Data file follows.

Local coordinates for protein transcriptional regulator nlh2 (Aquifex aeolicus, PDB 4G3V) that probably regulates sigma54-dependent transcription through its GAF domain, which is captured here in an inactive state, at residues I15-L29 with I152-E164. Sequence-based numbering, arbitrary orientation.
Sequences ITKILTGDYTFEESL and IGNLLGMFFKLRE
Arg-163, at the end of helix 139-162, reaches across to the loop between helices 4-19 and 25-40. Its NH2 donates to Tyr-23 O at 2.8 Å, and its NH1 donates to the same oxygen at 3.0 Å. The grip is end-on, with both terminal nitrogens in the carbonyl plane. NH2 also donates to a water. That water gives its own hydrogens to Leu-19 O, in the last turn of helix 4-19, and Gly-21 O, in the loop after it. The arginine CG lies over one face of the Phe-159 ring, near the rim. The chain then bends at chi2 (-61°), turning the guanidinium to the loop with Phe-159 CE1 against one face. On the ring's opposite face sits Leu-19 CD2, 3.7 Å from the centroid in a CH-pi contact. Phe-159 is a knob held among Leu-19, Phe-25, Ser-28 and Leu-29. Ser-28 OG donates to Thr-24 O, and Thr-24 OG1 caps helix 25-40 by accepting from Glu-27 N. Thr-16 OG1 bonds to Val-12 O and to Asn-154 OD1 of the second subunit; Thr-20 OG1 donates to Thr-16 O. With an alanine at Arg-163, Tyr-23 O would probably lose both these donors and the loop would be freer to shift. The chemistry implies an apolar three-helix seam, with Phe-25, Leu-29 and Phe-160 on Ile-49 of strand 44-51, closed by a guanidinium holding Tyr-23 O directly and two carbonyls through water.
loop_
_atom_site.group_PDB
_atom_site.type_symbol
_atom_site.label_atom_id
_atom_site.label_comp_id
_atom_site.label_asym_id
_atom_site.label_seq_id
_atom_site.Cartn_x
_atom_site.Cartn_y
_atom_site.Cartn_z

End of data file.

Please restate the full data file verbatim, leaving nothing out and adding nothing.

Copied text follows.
Local coordinates for protein transcriptional regulator nlh2 (Aquifex aeolicus, PDB 4G3V) that probably regulates sigma54-dependent transcription through its GAF domain, which is captured here in an inactive state, at residues I15-L29 with I152-E164. Sequence-based numbering, arbitrary orientation.
Sequences ITKILTGDYTFEESL and IGNLLGMFFKLRE
Arg-163, at the end of helix 139-162, reaches across to the loop between helices 4-19 and 25-40. Its NH2 donates to Tyr-23 O at 2.8 Å, and its NH1 donates to the same oxygen at 3.0 Å. The grip is end-on, with both terminal nitrogens in the carbonyl plane. NH2 also donates to a water. That water gives its own hydrogens to Leu-19 O, in the last turn of helix 4-19, and Gly-21 O, in the loop after it. The arginine CG lies over one face of the Phe-159 ring, near the rim. The chain then bends at chi2 (-61°), turning the guanidinium to the loop with Phe-159 CE1 against one face. On the ring's opposite face sits Leu-19 CD2, 3.7 Å from the centroid in a CH-pi contact. Phe-159 is a knob held among Leu-19, Phe-25, Ser-28 and Leu-29. Ser-28 OG donates to Thr-24 O, and Thr-24 OG1 caps helix 25-40 by accepting from Glu-27 N. Thr-16 OG1 bonds to Val-12 O and to Asn-154 OD1 of the second subunit; Thr-20 OG1 donates to Thr-16 O. With an alanine at Arg-163, Tyr-23 O would probably lose both these donors and the loop would be freer to shift. The chemistry implies an apolar three-helix seam, with Phe-25, Leu-29 and Phe-160 on Ile-49 of strand 44-51, closed by a guanidinium holding Tyr-23 O directly and two carbonyls through water.
loop_
_atom_site.group_PDB
_atom_site.type_symbol
_atom_site.label_atom_id
_atom_site.label_comp_id
_atom_site.label_asym_id
_atom_site.label_seq_id
_atom_site.Cartn_x
_atom_site.Cartn_y
_atom_site.Cartn_z